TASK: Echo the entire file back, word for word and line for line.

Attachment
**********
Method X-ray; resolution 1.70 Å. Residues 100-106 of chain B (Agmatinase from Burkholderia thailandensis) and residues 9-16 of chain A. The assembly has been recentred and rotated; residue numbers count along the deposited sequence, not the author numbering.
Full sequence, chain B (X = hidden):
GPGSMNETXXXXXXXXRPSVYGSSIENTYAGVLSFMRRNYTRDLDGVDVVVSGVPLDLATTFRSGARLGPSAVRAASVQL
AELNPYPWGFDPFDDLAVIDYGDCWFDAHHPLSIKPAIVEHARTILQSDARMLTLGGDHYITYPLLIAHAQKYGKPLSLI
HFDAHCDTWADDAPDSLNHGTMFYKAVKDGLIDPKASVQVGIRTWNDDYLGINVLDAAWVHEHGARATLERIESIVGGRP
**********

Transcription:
Method X-ray; resolution 1.70 Å. Residues 100-106 of chain B (Agmatinase from Burkholderia thailandensis) and residues 9-16 of chain A. The assembly has been recentred and rotated; residue numbers count along the deposited sequence, not the author numbering.
Full sequence, chain B (X = hidden):
GPGSMNETXXXXXXXXRPSVYGSSIENTYAGVLSFMRRNYTRDLDGVDVVVSGVPLDLATTFRSGARLGPSAVRAASVQL
AELNPYPWGFDPFDDLAVIDYGDCWFDAHHPLSIKPAIVEHARTILQSDARMLTLGGDHYITYPLLIAHAQKYGKPLSLI
HFDAHCDTWADDAPDSLNHGTMFYKAVKDGLIDPKASVQVGIRTWNDDYLGINVLDAAWVHEHGARATLERIESIVGGRP